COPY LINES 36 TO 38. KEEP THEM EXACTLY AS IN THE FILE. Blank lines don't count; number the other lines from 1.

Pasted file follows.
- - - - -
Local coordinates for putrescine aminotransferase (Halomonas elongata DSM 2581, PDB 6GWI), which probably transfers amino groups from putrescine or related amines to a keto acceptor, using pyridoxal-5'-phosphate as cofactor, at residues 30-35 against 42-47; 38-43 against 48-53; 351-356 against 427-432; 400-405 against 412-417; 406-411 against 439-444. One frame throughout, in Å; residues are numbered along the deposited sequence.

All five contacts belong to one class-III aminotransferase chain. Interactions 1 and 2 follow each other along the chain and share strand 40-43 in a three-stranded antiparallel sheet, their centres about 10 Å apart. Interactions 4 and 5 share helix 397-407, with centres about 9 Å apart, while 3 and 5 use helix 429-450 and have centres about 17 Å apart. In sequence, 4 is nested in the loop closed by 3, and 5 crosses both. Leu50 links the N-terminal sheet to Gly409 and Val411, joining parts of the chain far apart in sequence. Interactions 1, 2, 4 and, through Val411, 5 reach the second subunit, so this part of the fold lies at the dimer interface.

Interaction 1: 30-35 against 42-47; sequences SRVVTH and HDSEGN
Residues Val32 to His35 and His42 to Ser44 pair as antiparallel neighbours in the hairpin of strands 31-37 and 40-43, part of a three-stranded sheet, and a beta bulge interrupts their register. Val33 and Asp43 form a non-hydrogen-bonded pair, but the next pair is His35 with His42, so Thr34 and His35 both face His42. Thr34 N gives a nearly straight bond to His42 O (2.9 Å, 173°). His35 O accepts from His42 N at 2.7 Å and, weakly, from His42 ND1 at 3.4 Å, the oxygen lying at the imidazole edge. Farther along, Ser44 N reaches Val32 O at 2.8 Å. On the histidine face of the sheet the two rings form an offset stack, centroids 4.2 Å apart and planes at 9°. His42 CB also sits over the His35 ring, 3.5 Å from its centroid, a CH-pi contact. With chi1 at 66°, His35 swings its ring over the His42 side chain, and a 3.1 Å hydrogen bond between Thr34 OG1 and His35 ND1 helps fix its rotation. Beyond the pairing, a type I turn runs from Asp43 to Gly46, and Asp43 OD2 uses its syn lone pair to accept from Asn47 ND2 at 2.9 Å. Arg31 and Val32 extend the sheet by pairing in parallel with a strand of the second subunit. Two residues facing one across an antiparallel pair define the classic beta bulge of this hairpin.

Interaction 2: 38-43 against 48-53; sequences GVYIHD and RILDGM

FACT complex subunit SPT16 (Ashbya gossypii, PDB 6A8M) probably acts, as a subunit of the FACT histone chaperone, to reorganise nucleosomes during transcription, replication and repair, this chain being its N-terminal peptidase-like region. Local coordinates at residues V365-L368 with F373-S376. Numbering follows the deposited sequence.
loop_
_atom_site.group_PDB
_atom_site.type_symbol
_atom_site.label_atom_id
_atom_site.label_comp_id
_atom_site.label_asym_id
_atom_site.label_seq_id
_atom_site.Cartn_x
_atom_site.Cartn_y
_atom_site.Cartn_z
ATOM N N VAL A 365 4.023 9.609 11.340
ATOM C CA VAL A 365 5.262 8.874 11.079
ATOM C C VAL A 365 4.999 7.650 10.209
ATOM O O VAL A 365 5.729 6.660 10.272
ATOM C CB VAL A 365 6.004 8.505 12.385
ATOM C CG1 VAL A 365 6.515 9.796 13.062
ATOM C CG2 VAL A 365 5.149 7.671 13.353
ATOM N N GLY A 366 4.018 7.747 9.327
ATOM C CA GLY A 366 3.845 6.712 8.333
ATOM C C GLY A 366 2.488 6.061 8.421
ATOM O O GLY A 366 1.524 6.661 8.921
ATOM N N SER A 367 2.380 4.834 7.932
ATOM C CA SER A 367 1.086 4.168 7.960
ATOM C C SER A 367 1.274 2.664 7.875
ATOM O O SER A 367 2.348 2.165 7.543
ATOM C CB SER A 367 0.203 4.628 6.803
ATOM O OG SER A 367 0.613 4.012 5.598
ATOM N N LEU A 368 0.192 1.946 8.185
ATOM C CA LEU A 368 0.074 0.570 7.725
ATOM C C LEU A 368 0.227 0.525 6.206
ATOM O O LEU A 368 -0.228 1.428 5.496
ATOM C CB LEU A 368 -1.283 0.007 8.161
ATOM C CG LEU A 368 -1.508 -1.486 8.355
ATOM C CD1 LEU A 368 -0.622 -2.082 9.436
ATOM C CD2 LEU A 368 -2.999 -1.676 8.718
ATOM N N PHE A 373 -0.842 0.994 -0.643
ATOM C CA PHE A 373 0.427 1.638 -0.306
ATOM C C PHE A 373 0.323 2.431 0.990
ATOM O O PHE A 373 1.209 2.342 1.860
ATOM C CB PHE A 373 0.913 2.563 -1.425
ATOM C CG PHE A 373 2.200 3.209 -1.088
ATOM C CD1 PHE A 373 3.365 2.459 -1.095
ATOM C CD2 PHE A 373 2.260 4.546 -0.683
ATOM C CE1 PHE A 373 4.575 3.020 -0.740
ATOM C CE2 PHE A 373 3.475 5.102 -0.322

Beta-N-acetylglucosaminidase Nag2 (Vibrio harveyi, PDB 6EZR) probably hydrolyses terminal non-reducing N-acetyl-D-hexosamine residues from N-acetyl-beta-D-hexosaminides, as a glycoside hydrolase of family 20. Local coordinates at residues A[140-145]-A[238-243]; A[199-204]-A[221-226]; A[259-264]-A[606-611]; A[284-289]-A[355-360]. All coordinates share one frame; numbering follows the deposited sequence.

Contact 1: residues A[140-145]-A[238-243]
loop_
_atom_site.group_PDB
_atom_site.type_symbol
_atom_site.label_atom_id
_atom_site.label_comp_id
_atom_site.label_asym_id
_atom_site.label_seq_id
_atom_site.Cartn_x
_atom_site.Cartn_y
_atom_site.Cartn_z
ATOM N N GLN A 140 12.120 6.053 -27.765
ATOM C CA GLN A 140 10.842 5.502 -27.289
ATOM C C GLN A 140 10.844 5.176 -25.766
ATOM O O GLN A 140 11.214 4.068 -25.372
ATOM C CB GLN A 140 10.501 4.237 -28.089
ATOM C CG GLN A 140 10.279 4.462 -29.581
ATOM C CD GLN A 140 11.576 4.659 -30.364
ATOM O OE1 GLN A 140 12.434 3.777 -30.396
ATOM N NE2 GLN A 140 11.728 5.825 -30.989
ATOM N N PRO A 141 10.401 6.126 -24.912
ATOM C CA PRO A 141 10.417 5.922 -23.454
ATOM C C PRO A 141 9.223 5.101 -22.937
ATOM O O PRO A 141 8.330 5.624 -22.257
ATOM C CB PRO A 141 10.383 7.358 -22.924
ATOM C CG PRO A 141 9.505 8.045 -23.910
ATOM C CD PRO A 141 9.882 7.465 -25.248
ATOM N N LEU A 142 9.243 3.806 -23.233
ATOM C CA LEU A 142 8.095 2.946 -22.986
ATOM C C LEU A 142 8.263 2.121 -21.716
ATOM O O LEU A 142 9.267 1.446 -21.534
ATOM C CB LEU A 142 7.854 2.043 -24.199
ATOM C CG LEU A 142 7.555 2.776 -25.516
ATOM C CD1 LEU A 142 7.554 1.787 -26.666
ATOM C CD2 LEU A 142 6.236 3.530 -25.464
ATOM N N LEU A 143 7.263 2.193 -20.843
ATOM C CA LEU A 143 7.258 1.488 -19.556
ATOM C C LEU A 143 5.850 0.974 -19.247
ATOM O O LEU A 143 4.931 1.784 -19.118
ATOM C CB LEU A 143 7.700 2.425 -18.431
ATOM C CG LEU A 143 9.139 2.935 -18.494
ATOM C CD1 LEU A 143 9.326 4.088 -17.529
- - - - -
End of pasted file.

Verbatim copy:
ATOM C C LEU A 368 0.227 0.525 6.206
ATOM O O LEU A 368 -0.228 1.428 5.496
ATOM C CB LEU A 368 -1.283 0.007 8.161